29 July 2011

Oxymoronic: Computer Science & Software Engineering

I think I'll kill two birds with this stone. At RIT, there are two main computing majors: Computer Science and Software Engineering. Both of these are misnomers.

See, Computer Science is concerned primarily with programming as it relates to computing theory. Programming, while certainly related to the design of (reasonably) precise things, is by no means scientific. Science is systematic, rigorous, testable, and predictable. Computer hardware and software alike operate under the illusion of determinism and reliability for the sake of pragmatism alone.

Further, computing theory is only related to computing insofar as programmers actually implement the mathematical ideas of the theorists. Research is valueless without eventual application.

Software Engineering, on the other hand, is concerned with programming in the context of project management. It asks what the process is (or ought to be) for creating software in teams of people according to business requirements. Software engineers also operate under an illusion of determinism and reliability, but their misplaced faith is not in computers—instead their money is on programmers. The fool and his money have parted.

So computers are fallible, and programmers are fallible, and it's a wonder any of us ever gets anything done at all. The best programmers know the secret of how things are really done in the software world: communication.

I don't mean meetings, or agile (or worse, Agile), or documentation, or any of dozens of other borderline buzzwords that a manager might throw around. No, I mean the plain and simple fact that programming is writing, and programmers have the unique task among authors of writing in such a way that both computers and humans can readily parse and evaluate their work.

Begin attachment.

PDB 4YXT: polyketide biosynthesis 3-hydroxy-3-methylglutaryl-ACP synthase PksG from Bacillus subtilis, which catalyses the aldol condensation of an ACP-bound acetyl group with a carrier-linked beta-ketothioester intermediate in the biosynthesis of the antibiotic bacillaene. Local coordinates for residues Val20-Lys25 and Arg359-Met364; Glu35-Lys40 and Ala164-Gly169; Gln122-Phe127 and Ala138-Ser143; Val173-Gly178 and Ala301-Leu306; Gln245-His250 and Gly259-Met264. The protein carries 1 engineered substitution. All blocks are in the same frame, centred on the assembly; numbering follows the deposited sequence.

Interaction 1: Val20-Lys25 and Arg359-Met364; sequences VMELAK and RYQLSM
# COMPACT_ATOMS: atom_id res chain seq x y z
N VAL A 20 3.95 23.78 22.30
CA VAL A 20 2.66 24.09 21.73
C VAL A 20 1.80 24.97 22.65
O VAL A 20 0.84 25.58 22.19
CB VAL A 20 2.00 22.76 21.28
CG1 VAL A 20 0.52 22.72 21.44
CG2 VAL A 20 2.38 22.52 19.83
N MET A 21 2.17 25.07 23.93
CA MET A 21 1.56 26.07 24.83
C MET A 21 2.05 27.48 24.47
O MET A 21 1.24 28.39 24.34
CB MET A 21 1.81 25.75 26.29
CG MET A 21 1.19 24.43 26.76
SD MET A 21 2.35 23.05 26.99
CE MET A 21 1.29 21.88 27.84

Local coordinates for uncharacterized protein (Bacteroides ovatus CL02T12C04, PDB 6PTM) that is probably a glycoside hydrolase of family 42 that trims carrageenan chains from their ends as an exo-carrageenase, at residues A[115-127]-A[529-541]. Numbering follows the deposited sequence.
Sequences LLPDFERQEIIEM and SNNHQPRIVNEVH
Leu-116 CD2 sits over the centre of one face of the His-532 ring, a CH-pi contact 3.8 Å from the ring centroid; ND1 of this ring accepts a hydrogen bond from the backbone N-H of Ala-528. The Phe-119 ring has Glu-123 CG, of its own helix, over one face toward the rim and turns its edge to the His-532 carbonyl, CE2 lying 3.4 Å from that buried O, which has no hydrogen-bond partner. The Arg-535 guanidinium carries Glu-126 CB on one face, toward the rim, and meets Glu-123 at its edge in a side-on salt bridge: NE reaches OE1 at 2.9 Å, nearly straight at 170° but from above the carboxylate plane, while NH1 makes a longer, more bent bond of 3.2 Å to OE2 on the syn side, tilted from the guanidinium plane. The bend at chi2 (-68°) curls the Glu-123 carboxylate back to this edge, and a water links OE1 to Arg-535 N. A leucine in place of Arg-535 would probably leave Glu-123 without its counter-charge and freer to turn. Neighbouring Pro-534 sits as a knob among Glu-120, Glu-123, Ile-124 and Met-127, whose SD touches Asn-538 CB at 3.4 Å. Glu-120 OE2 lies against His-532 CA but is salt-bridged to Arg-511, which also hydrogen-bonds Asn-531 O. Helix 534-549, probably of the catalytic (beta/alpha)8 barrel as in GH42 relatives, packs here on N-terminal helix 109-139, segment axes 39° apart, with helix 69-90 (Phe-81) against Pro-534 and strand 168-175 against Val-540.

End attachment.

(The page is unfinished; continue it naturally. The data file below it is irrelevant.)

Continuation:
Of course, any fool can write for one or the other. If I write an informal description of an algorithm on paper, it's perfectly human-readable; if I write a formal implementation of an algorithm in heavily optimised machine code, then it's perfectly computer-readable.

And this is why I hate the word code. If you call it “coding” for a computer, then the quality of your writing from a human perspective is probably utter trash. Don't get me wrong, of course: for a first draft, utter trash is perfectly acceptable provided it can still convey the intended meaning.

But for a final draft, a certain amount of editing is necessary. Programmers differs from writing in another key aspect: though neither a program nor a work of prose is ever truly complete (final draft is an oxymoron as well), you must release both sometime; the difference is that a program, like a work of nonfiction, can be updated in editions to maintain freshness and currency.

Programming is like creating a diamond from scratch. When you code, you make the stone. You may then polish what's there and cut what shouldn't be, but both the colour and the clarity of that stone are immutable. No amount of refactoring will fix an idea that was poorly styled or unclear from the outset.

In conclusion, I might add that I insist that programming is not art. I believe this simply because I'm not good at art, but I am good at programming. I'm also good at design and craft, and that's what I believe programming is.

Programming is writing for one audience who seemingly doesn't understand you but is also endlessly critical, and simultaneously for another who seemingly understands you but is also painfully literal. It is writing manuals and dictionaries and phrasebooks to help these two disparate audiences communicate. It's logical, illogical, philological, analogical, anthropological, and frequently epistemological.

I fucking love it.

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